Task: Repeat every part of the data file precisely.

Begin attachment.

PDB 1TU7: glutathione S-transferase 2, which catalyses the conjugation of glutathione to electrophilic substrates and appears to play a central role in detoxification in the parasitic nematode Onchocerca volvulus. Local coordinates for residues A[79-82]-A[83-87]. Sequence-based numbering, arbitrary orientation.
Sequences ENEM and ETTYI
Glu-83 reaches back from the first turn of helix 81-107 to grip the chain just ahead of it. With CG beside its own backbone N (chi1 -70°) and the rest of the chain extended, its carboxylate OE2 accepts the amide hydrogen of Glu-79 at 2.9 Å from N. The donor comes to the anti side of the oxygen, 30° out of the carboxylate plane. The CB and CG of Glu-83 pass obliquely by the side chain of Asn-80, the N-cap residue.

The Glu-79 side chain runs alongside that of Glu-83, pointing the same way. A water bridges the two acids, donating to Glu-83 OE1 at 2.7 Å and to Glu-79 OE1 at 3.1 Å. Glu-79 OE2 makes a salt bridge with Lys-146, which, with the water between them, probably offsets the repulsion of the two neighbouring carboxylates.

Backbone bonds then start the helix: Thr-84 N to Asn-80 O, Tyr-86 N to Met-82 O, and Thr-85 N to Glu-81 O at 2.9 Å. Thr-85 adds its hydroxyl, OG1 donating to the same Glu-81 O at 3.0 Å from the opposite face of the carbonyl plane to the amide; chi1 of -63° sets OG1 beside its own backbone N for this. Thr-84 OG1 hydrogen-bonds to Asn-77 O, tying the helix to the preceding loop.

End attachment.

PDB 1TU7: glutathione S-transferase 2, which catalyses the conjugation of glutathione to electrophilic substrates and appears to play a central role in detoxification in the parasitic nematode Onchocerca volvulus. Local coordinates for residues A[79-82]-A[83-87]. Sequence-based numbering, arbitrary orientation.
Sequences ENEM and ETTYI
Glu-83 reaches back from the first turn of helix 81-107 to grip the chain just ahead of it. With CG beside its own backbone N (chi1 -70°) and the rest of the chain extended, its carboxylate OE2 accepts the amide hydrogen of Glu-79 at 2.9 Å from N. The donor comes to the anti side of the oxygen, 30° out of the carboxylate plane. The CB and CG of Glu-83 pass obliquely by the side chain of Asn-80, the N-cap residue.

The Glu-79 side chain runs alongside that of Glu-83, pointing the same way. A water bridges the two acids, donating to Glu-83 OE1 at 2.7 Å and to Glu-79 OE1 at 3.1 Å. Glu-79 OE2 makes a salt bridge with Lys-146, which, with the water between them, probably offsets the repulsion of the two neighbouring carboxylates.

Backbone bonds then start the helix: Thr-84 N to Asn-80 O, Tyr-86 N to Met-82 O, and Thr-85 N to Glu-81 O at 2.9 Å. Thr-85 adds its hydroxyl, OG1 donating to the same Glu-81 O at 3.0 Å from the opposite face of the carbonyl plane to the amide; chi1 of -63° sets OG1 beside its own backbone N for this. Thr-84 OG1 hydrogen-bonds to Asn-77 O, tying the helix to the preceding loop.